Oregon’s corporate tax system ranks 49th in stimulating growth, according to the Tax Foundation
When people talk about Oregon’s tax structure, they often say that the state has a two-legged stool and one of those legs is a bit short.
What they mean is that unlike most states, Oregon does not have a state sales tax. It relies on income tax, which is high compared to other places, and property taxes, which, with a few exceptions, can only increase by 3% per year. Thus, the tax revenue available to pay for services fluctuates more than in states with more types of taxes. When people’s incomes drop, Oregon’s revenue drops and cannot make up the difference with sales tax revenue or higher property taxes.
The two-legged stool is unstable.
It’s perhaps surprising, then, that Oregon’s wobbly tax system puts it right in the middle of other states in terms of its ability to attract new business, generate economic growth and create jobs. In his annual rankingthe Tax Foundation, a nonpartisan nonprofit think tank, ranks Oregon 24th out of 50, just behind Oklahoma and ahead of Kansas.
The worst state this year, fiscally, is New Jersey, and the best is Wyoming. According to the Tax Foundation, rank matters because companies buy where to find offices, factories and jobs.
“Evidence shows that states with the best tax systems will be the most competitive at attracting new businesses and the most effective at generating economic growth and jobs,” the Tax Foundation said in its report.
The ranking is based on an index that includes all taxes: corporations, personal income, turnover, property and unemployment insurance. The Tax Foundation gives high marks to taxes that are low, transparent, and applied fairly.
A rival think tank, the Institute for Taxation and Economic Policy, says the Tax Foundation’s ranking is rubbish.
“The index is constructed in a manner that is arbitrary, contradictory, and disconnected from actual US corporate tax contributions,” ITEP said in an Oct. 31 blog post. “The index discussion tends to focus on the need for lower (or non-existent) taxation, even though state and local taxes represent a tiny fraction of total business costs, and the services paid for with those taxes are crucial to the success of every business.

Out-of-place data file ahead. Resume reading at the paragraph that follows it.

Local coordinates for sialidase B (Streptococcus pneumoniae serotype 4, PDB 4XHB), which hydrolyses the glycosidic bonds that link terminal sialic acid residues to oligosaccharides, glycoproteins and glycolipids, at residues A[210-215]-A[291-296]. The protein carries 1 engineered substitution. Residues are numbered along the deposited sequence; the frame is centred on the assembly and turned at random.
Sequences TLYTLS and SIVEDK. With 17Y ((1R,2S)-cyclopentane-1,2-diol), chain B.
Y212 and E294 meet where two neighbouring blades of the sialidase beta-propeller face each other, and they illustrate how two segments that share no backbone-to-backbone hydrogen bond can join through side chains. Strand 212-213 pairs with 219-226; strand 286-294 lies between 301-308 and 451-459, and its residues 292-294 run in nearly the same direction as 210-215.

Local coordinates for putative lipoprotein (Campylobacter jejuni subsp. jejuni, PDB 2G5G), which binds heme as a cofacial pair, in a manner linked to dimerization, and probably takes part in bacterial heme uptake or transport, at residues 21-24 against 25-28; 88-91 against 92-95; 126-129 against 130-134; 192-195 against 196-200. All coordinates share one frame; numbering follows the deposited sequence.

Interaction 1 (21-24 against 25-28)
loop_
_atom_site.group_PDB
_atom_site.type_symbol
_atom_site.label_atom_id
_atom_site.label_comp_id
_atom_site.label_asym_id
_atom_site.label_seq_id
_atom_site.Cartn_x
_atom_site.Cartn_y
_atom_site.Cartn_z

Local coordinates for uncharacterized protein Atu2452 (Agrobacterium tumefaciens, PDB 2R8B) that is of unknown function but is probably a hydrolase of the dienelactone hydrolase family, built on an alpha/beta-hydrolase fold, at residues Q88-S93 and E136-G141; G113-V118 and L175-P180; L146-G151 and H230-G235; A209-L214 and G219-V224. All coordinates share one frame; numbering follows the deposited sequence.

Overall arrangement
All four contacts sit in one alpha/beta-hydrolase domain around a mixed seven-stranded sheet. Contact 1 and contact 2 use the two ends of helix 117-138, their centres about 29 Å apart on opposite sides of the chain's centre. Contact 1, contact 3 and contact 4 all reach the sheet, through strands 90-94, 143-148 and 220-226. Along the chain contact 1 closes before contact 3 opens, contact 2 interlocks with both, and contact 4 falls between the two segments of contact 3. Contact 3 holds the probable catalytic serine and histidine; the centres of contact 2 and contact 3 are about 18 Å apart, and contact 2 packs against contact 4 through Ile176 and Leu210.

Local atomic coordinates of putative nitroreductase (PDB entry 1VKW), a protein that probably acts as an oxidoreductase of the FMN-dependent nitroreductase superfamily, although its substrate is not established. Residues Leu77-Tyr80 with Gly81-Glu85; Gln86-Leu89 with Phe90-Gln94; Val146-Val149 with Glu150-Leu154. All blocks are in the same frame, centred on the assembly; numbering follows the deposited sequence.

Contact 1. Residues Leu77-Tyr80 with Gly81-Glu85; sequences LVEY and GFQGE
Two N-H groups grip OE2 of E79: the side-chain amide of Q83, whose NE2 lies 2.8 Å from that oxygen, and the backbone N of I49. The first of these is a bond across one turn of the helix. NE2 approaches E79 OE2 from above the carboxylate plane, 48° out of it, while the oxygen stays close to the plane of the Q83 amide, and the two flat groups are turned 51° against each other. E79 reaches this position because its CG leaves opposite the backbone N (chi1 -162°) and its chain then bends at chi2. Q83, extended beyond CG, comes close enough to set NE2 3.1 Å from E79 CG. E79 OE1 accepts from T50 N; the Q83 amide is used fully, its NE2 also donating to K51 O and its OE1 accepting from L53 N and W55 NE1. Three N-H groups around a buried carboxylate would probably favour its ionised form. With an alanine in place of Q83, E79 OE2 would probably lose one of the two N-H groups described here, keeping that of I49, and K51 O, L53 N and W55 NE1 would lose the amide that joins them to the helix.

A high score in one area can offset a low score in another. With its unusual tax structure, Oregon goes to extremes. In terms of sales tax, which is zero except for taxes on a few products, such as gasoline, Oregon ranks 4th.
But in terms of corporate taxes, Oregon ranks 49th, trailing only Delaware, primarily due to the Corporate Activity Tax, which imposes a 0.57% tax on “activity business”, above the corporate income tax rate of 6.6%. Unlike corporation tax, CAT applies to sales, not profits. He is rated “for the privilege of doing business in Oregon.” depending on the state.
In terms of property taxes, Oregon ranks a respectable 20th in the eyes of the Tax Foundation. Thanks to Measures 5 and 50, passed in the 1990s, property taxes in Oregon cannot increase more than 3% per year unless there are improvements to a property.
But Oregon takes another hit on personal income tax, where it ranks 42nd, just below Ohio and just above Minnesota. Oregon’s top tax rate on income over $125,000 is 9.9%. California has the highest rate at 13.3%.
Five states have no sales tax: Alaska, Delaware, Montana, New Hampshire and Oregon.
“The Tax Foundation’s State Business Tax Climate Index is an indicator of which state tax systems are most conducive to business and economic growth,” the Tax Foundation said. “The index does not purport to measure economic opportunity or freedom, or even the general business climate, but rather the narrower fiscal climate of businesses.”